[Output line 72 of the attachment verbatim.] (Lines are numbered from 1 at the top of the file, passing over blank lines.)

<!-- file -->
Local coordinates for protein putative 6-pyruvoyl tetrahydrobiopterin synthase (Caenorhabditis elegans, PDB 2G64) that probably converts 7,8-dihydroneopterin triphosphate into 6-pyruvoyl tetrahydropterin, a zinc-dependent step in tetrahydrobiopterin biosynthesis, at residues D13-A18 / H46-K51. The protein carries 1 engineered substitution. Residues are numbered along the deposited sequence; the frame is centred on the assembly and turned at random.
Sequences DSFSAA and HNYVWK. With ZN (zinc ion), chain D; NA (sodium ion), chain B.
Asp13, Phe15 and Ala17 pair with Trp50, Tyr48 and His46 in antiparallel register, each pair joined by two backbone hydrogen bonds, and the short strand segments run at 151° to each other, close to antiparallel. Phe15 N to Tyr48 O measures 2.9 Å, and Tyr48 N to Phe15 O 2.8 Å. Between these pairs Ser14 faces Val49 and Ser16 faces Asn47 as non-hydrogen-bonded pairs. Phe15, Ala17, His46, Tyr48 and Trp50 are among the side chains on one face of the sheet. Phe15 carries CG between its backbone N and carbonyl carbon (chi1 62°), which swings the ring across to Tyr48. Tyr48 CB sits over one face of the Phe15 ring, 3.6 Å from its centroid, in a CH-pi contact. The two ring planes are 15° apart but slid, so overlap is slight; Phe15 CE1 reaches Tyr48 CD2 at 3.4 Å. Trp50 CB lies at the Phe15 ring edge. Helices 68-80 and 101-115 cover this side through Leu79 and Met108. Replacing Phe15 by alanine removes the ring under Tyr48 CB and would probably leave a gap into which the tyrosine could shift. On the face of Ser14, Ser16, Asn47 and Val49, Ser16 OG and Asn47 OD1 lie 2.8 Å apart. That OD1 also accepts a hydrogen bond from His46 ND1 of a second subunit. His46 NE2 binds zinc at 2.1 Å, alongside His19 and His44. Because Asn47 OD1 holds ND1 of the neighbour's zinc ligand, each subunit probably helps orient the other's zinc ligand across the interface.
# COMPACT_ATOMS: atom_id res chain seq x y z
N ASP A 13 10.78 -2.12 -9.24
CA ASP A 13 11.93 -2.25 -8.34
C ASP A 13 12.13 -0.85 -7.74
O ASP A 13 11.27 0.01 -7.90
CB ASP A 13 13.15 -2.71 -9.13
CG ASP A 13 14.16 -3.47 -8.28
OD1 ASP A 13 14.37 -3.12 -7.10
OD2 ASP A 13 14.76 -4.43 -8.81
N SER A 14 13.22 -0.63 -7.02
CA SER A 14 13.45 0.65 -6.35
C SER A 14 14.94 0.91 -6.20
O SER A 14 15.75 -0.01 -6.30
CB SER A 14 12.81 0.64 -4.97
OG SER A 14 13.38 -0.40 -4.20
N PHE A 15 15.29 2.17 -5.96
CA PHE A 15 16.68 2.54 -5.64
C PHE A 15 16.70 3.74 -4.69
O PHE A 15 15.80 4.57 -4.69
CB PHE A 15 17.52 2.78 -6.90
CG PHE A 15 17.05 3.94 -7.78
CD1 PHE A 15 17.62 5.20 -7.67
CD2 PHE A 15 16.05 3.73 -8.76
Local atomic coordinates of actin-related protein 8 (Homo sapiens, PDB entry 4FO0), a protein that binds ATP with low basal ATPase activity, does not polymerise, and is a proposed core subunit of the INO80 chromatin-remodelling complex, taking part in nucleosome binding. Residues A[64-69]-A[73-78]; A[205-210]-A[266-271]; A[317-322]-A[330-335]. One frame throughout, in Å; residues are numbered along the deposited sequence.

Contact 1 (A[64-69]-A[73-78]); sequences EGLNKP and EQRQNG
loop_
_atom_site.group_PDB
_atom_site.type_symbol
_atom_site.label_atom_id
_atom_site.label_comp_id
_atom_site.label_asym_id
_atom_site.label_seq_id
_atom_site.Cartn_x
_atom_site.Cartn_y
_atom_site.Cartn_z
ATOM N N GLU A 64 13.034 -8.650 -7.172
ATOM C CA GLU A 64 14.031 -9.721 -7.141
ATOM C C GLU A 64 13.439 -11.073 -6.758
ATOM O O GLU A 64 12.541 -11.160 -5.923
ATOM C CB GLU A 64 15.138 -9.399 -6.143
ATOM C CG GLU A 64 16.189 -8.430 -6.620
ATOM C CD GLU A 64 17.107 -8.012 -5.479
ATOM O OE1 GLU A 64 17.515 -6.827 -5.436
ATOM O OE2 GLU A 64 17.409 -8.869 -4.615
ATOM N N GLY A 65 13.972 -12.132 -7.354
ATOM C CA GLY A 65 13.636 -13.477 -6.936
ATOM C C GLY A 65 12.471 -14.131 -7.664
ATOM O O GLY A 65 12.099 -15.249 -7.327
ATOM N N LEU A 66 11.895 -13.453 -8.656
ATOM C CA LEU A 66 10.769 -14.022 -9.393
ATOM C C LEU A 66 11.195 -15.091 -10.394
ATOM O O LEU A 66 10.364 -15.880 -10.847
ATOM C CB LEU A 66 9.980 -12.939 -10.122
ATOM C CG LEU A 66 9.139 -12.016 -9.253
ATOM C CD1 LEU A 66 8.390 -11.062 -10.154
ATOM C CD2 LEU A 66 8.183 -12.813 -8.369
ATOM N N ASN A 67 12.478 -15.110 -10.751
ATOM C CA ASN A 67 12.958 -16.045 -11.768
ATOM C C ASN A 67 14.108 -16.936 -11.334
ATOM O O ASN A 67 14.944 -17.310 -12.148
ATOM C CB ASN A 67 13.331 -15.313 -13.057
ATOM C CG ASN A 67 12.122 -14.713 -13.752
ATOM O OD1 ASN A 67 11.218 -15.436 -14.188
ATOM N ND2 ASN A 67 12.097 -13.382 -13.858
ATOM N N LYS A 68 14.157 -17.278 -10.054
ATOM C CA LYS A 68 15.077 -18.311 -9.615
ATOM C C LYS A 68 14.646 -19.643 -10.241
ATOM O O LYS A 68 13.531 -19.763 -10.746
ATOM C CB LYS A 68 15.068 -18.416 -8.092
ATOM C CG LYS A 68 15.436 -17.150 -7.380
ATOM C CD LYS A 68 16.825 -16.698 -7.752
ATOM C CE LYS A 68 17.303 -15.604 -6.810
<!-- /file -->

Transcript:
ATOM C CB LYS A 68 15.068 -18.416 -8.092